While it has a few inaccuracies (Ariel Tsing?) and hints that table tennis isn't much of a physical sport, here's an otherwise interesting article on table tennis from the Washington Times, "A sport for nerds maybe, but Ping-Pong makes Olympians of us all."

Journalists Take Up Olympic Sports

NBC15 assigned 15 of its reporters to take up an Olympic sport and do coverage of it. (Guess that's why they are NBC 15.) See the link to the table tennis video. 

Grubba-Saive Exhibition

Here's a hilarious and spectacular exhibition (7:36) by Andrzej Grubba and Jean-Michel Saive. You know it's going to be good when 18 seconds in Saive's sitting in a chair and lobbing.

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July 13, 2012

Friday the 13th

Yes, it's Friday the 13th - and in honor of that, here's an extremely acrobatic black cat at the net (2:01). It's hilarious, and set to music. 

How Eric Messed Players Up

Yesterday I blogged about Eric Boggan's national and international record, and mentioned how some of the things he did are basically dying arts. Here is his Hall of Fame profile, written by father and fellow Hall of Famer Tim Boggan.

First, let's clear up one myth. Some believe Eric was only effective because he used inverted and anti, with the same color, so opponents couldn't see which side he used. The two-color rule came about in 1983, when Eric was 19 and not yet at his peak. He had his best results and highest world rankings after the color rule, where he reached #18 in the world. In fact, Eric went to two colors at least six months in advance, figuring he might as well get used to it, since two colors were the future. If not for the two-color rule, he likely would have reached top ten in the world. (But we'll never know.)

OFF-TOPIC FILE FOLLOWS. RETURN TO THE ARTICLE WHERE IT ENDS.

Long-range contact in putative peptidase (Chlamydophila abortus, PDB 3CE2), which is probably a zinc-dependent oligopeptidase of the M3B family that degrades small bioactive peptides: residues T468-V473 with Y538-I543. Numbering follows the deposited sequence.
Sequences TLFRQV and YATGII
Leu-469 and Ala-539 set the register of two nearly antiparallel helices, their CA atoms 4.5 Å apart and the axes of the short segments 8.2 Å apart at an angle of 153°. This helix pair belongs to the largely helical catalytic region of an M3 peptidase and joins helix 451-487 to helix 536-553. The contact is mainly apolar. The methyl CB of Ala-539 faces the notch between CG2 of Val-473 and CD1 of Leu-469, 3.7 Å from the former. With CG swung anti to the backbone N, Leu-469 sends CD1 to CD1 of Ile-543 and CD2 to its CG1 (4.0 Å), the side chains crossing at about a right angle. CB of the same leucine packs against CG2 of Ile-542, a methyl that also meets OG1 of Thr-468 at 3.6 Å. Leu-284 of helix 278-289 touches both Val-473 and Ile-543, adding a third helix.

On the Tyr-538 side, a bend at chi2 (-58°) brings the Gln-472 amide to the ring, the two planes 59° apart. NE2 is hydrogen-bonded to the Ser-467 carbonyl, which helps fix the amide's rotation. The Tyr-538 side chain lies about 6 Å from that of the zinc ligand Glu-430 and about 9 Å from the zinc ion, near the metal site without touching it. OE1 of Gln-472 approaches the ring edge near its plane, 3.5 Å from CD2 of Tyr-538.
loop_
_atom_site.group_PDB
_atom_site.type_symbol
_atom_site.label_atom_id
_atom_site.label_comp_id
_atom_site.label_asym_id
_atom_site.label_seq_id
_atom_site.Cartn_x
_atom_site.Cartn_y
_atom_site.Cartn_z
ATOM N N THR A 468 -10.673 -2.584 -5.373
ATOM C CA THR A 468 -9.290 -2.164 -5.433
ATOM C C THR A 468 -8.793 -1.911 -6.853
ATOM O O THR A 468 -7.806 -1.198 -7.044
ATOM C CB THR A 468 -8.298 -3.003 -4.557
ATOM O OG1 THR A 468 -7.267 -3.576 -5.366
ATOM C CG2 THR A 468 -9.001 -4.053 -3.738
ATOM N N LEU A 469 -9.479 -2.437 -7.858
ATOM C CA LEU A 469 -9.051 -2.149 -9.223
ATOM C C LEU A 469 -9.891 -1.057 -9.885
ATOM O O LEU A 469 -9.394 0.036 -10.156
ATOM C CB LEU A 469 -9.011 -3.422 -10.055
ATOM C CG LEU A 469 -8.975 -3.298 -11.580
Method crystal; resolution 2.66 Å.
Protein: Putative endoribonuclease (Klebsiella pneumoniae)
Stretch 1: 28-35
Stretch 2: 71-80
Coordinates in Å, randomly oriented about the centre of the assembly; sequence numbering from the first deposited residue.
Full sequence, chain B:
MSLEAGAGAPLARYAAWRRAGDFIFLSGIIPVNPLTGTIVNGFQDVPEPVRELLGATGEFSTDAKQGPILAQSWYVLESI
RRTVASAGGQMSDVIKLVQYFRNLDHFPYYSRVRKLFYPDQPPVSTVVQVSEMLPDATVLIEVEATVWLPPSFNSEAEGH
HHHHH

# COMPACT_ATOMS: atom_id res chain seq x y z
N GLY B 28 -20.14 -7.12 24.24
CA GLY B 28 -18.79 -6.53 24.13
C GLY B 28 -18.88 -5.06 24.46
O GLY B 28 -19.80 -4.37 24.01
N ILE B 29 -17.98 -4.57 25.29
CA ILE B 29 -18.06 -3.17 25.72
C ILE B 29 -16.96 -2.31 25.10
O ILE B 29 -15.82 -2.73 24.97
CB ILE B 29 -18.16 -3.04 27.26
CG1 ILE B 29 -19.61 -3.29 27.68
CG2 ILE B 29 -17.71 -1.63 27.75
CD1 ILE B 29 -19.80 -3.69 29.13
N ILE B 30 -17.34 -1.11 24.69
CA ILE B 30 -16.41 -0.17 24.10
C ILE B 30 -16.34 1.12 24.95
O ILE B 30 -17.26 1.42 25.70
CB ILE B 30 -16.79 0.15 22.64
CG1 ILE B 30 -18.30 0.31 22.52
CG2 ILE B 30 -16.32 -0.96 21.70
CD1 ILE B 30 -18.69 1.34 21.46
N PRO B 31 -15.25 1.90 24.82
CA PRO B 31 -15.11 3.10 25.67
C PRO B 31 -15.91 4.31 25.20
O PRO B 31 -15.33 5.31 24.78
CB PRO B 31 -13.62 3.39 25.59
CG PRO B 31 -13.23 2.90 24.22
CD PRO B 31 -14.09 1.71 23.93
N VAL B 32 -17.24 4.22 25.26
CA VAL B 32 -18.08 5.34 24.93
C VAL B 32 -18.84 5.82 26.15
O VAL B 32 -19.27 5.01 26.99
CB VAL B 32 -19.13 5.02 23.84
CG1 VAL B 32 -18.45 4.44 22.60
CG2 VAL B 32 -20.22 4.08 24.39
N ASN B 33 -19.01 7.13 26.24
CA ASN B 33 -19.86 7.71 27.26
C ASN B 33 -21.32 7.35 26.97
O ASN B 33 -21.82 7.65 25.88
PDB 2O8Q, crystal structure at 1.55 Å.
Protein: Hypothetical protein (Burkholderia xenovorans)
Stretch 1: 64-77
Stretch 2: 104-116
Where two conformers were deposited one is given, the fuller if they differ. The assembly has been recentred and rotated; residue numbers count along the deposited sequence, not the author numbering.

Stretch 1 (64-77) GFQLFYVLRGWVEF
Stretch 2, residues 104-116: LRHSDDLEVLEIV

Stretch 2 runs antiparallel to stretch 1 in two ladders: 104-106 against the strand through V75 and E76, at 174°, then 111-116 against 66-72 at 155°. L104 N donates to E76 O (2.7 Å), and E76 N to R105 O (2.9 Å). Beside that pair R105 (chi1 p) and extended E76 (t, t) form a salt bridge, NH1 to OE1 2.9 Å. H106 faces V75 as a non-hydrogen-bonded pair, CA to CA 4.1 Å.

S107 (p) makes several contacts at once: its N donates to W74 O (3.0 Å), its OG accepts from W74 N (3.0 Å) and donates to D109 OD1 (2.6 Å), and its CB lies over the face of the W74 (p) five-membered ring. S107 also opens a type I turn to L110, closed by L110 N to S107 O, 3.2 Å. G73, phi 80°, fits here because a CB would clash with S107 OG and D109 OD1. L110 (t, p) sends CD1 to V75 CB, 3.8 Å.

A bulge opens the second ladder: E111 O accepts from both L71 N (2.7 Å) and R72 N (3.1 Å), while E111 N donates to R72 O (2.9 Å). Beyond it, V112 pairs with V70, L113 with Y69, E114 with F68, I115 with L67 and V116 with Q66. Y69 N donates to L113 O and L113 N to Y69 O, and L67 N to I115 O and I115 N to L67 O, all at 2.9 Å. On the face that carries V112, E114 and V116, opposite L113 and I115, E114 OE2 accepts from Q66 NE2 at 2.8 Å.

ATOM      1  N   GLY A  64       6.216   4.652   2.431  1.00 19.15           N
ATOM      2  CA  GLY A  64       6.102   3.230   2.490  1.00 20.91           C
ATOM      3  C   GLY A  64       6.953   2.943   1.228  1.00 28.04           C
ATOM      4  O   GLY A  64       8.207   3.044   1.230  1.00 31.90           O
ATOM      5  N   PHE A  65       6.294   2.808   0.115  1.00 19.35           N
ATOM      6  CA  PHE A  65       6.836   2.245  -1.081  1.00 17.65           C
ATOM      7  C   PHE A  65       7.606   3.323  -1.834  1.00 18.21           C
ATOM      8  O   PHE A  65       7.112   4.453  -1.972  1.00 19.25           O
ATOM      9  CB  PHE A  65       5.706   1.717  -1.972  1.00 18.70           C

What exactly did he do that made his game so effective?

He had either the best, or close to the best, backhand block and overall blocking in the world. His Seemiller grip allowed him to jab block from all parts of the table at wide angles. The grip meant there was no middle weakness, which by itself put him above other blockers who had to guard the wide angles as well as the middle. Plus he regularly would flip his racket and dead block with the antispin side. His anti blocks sometimes double-bounced, and opponents who stepped off the table to loop against regular blocks were left thrashing about trying to react to blocks that died over the table or barely came off. And if they did topspin those ones, they were then stuck too close to the table to react to Eric's next shot, would either be another aggressive block or a smash. (While his loop wasn't great, he had a very nice smash from both sides.)

He also messed up opponents when receiving. Against short serves he'd usually use the antispin side and either drop it short or flip - and he'd hide which until the last second. Then he'd flip to the inverted side and start attacking or aggressive blocking. You haven't faced sheer terror until you face an Eric anti flip and try to loop it. (If you set up for it, he drops the ball short instead.)